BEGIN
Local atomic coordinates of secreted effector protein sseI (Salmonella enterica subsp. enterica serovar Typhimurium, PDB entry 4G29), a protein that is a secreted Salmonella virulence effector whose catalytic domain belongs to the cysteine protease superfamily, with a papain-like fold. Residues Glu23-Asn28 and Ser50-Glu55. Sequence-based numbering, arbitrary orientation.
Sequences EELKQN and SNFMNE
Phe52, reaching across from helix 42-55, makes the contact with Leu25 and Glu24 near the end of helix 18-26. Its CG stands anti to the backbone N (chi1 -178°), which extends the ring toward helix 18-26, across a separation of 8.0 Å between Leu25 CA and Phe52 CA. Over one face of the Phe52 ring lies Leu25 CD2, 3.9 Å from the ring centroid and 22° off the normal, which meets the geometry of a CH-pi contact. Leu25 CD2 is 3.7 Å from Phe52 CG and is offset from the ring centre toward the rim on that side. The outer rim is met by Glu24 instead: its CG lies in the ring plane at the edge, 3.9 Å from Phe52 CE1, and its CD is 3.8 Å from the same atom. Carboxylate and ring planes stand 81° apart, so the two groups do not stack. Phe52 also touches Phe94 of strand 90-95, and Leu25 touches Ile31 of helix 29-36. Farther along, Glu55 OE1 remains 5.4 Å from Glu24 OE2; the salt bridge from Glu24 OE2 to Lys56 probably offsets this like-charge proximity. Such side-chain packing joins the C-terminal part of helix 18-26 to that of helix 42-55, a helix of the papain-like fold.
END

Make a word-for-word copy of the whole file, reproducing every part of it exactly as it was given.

Local atomic coordinates of secreted effector protein sseI (Salmonella enterica subsp. enterica serovar Typhimurium, PDB entry 4G29), a protein that is a secreted Salmonella virulence effector whose catalytic domain belongs to the cysteine protease superfamily, with a papain-like fold. Residues Glu23-Asn28 and Ser50-Glu55. Sequence-based numbering, arbitrary orientation.
Sequences EELKQN and SNFMNE
Phe52, reaching across from helix 42-55, makes the contact with Leu25 and Glu24 near the end of helix 18-26. Its CG stands anti to the backbone N (chi1 -178°), which extends the ring toward helix 18-26, across a separation of 8.0 Å between Leu25 CA and Phe52 CA. Over one face of the Phe52 ring lies Leu25 CD2, 3.9 Å from the ring centroid and 22° off the normal, which meets the geometry of a CH-pi contact. Leu25 CD2 is 3.7 Å from Phe52 CG and is offset from the ring centre toward the rim on that side. The outer rim is met by Glu24 instead: its CG lies in the ring plane at the edge, 3.9 Å from Phe52 CE1, and its CD is 3.8 Å from the same atom. Carboxylate and ring planes stand 81° apart, so the two groups do not stack. Phe52 also touches Phe94 of strand 90-95, and Leu25 touches Ile31 of helix 29-36. Farther along, Glu55 OE1 remains 5.4 Å from Glu24 OE2; the salt bridge from Glu24 OE2 to Lys56 probably offsets this like-charge proximity. Such side-chain packing joins the C-terminal part of helix 18-26 to that of helix 42-55, a helix of the papain-like fold.